Ottocento Art Gallery opens "Paths in the Italian Art Across the Modern Age Centuries"

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Ottocento Art Gallery opens "Paths in the Italian Art Across the Modern Age Centuries"
Tancredi Parmeggiani (Feltre 1927 – Rome 1964), Abstract motif (1950 – 1951). Mixed media on paper 50 x 70 cm.© Ottocento Art Gallery.

ROME.- Ottocento Art Gallery is offering important masterpieces coming from several private collections gathered in the usual monthly exhibition aimed to the sale. The selection starts from an oil on canvas, made by Giovanni Paolo Castelli known as Lo Spadino, Still Life in a landscape. Castelli is considered one of the most important artists of the last part of the seventeenth century in the genre of still life, a genre of artistic representation that consists of portraying inanimate objects; he worked on the example of the Flemish painter Abraham Brueghel, however paying particular attention to the "volumetric thickness" of the objects represented and using bright and shiny chromatic effects in his paintings contrasted by the dark background.

The selection of the proposal displayed by Ottocento Art Gallery continues with a wonderful still life by Carlo Fornara. Born into a peasant family in Prestinone, in Val Vigezzo, in 1871, he enrolled in the local Rossetti Valentini School of Fine Arts in Santa Maria Maggiore, where he followed the teachings of Enrico Cavalli. In 1891 he participated in the First Triennale of Brera, where he saw the first Divisionist works, while after a trip to France (1894-95) he approached neo-impressionism. In 1897 the jury of the Terza Triennale di Brera rejected his painting En plein Air, which was instead judged positively by Segantini and Pellizza. He then became part of the Milanese cenacle of the art dealer Alberto Grubicy, who included him in a series of exhibitions and events, including international ones, now presented as an exponent of "ideal" Divisionism together with Previati. The link with the Grubicy gallery guarantees Fornara economic tranquility and the possibility of residing in the beloved Vigezzo Valley. So his painting evolves towards post-impressionist solutions, often wrapping itself around Divisionist persistences, held back by the use of thin and threadlike brushstrokes. From 1922 he retired to the house in Prestinone, where he died in 1968.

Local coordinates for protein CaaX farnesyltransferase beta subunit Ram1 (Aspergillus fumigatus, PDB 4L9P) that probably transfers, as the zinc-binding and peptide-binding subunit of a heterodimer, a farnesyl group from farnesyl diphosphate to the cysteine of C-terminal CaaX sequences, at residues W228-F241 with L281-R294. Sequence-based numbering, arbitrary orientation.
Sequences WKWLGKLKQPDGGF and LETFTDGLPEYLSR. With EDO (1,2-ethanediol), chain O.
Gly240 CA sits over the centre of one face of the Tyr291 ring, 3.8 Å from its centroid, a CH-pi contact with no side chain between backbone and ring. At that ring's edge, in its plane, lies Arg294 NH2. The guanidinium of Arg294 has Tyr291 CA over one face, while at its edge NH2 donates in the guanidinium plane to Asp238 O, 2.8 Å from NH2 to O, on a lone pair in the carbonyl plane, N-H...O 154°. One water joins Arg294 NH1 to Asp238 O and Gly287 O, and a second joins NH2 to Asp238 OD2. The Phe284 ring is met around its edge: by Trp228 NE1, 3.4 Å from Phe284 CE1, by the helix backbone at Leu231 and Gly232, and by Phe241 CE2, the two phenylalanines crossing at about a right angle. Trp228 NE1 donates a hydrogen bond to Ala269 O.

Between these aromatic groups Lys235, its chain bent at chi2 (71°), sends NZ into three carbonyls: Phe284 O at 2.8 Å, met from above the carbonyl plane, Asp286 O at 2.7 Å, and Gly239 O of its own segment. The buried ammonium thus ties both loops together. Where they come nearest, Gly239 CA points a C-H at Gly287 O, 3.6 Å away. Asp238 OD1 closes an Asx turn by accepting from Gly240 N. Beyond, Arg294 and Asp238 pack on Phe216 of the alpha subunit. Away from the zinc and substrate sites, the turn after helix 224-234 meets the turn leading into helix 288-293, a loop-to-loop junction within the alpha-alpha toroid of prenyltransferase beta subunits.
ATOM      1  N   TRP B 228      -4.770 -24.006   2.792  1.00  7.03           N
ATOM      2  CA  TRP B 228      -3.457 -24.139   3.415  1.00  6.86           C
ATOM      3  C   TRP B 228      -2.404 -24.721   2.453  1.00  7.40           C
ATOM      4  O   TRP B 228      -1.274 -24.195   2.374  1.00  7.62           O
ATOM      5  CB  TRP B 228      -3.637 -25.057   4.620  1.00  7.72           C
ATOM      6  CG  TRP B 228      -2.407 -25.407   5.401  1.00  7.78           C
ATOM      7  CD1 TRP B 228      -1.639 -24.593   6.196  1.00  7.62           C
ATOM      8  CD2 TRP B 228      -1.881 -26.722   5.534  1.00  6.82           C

Others important paintings complete the exhibition, such as a beautiful Woman in the mirror depicted by Vittorio Gussoni and a Neapolitan urban landscape by Oscar Ricciardi.

The selection of 20th century artworks closes the exhibition, with artworks by Francesco Ciusa, Tancredi Parmeggiani, Mario Ceroli, Tano Festa. In particular, the artwork by Tancredi Parmeggiani stands out for the vibrant palette and a golden taste. Tancredi was given solo exhibitions at the Galleria del Cavallino in Venice in 1952, 1953, 1956, and 1959, and at the Galleria del Naviglio in Milan in 1953. In 1954 he participated in Tendances actuelles with Georges Mathieu, Jackson Pollock, Wols, and others at the Kunsthalle Bern. His work was included in a group show in 1955 at the Galerie Stadler in Paris, a city he visited that year. In 1958 Tancredi was given solo exhibitions at the Saidenberg Gallery in New York and the Hanover Gallery in London, and he took part in the Carnegie International in Pittsburgh. In 1959 he settled in Milan, where he showed several times at the Galleria dell’Ariete. That same year Tancredi traveled again to Paris and in 1960 he visited Norway. Also in 1960 the painter participated in the exhibition Anti-Procès at the Galleria del Canale in Venice; the gallery gave him solo shows this year and in 1962. He received the Marzotto Prize in Valdagno, Italy, in 1962 and exhibited at the Venice Biennale in 1964. Tancredi committed suicide in Rome on September 27, 1964.

Among the etchings, Ottocento Art Gallery shows some masterpieces by Luigi Bartolini, Italian Master whos is most well known for his novel, Bicycle Thieves, upon which the Italian neorealist film directed by Vittorio De Sica and of the same title was based.

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